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Science Day

Thunk! That one surely broke. As the yellow yolk oozed onto the plastic tarp, the evidence became clear. Groans and some laughter from the middle school students followed. Next, a softer thump. The crowd was silent as Stephen ran over, picked up the package and tore open its protective wrappings. When he triumphantly held up the intact egg, the students erupted with cheers and applause. Science Day ended with a bang.

Science Day, held this year on February 24, was a day of engineering and science immersion for middle school students. They built cardboard bridges strong enough to hold the weights of visiting high school students, wrote code in different computer languages, and designed the aforementioned egg-cradling contraptions that withstood being dropped from the gymnasium rafters.

More than 60 high school students joined the fun for this year’s MS Science Day. AP chemistry and physics students ignited methane bubbles, froze flowers with liquid nitrogen, and showed how sound waves travel using fire. Members of the Environmental Club, Garden Club, and Cardboard Creations Club helped younger students learn about ecosystems and biodiversity through a deer simulation game, planted seeds, and made a bridge between tables with just cardboard and tape. Successful bridges spanned 30 inches between tables and actually supported the weight of a 9th grader!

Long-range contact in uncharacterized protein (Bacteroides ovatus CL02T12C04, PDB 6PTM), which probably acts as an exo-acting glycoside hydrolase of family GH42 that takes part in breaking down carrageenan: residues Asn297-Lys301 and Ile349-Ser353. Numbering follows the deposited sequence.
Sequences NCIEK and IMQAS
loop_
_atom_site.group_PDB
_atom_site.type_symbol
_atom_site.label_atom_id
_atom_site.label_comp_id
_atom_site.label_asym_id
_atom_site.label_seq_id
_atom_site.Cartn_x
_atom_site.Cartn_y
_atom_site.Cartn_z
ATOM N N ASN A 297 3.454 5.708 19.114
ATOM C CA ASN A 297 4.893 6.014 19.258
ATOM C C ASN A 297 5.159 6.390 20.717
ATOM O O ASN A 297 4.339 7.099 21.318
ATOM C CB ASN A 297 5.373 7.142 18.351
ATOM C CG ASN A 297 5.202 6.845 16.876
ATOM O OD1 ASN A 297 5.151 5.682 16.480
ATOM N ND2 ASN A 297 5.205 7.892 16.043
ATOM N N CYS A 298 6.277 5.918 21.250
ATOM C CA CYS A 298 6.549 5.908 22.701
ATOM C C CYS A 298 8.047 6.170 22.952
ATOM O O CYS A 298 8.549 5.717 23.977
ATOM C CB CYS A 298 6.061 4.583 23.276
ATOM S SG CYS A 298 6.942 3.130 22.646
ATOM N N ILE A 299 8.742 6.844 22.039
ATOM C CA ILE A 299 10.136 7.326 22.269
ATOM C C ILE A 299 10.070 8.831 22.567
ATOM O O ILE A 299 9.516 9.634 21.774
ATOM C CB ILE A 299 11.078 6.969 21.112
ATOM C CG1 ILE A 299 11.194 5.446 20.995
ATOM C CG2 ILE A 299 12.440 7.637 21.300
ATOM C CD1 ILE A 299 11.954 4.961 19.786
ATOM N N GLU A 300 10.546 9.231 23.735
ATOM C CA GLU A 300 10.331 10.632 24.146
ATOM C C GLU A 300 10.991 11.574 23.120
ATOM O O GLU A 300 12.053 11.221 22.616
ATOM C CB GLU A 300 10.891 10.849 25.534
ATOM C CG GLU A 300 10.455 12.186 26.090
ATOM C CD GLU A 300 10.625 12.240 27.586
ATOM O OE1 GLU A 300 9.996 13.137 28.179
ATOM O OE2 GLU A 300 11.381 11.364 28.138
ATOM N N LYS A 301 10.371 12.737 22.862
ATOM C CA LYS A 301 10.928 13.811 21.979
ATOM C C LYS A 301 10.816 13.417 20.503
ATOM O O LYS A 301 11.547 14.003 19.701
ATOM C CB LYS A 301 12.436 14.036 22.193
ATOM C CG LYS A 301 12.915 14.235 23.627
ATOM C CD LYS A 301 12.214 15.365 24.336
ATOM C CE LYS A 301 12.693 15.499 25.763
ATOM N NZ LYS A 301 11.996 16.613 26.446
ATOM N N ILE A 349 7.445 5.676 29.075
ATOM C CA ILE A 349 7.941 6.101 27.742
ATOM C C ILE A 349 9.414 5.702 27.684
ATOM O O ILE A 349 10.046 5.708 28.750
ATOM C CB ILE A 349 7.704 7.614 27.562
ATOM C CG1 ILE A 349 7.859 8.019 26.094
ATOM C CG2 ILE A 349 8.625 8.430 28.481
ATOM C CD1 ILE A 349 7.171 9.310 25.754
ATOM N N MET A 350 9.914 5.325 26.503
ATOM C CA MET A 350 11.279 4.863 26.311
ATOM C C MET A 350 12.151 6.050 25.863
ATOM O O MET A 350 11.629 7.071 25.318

We introduced an hour of computer coding into this year’s Science Day activities. Students meticulously wrote computer code and discovered just how careful they needed to be in order for their program to run. The Middle School’s Coding Club helped beginner coders, while more seasoned coders were challenged by a multitude of different computer languages. Based on the students’ reactions, the hour of coding was a winner and will return next year.

Student groups comprised of 6th, 7th, and 8th graders practiced their engineering skills through two design challenges: They first tried to make the tallest towers they could out of uncooked spaghetti, string, and tape. Winning groups produced pasta towers that stood over 60 centimeters tall! Their second challenge was to make a device that protected an egg dropped from the ceiling of the gymnasium. Math and science teacher Lida Salmani bravely ascended to the heights of the gym and dropped eggs nestled in their contraptions while the entire middle school cheered on each other’s successes.

Although it is fun and engaging, Science Day remains educational at its core. Middle school students became better engineers through collaboration, teamwork, and shared ideas. They learned fundamental scientific concepts taught and demonstrated by GDS high school students, and developed new skills as computer coders. Science Day is a great day to celebrate science and a great way to learn.

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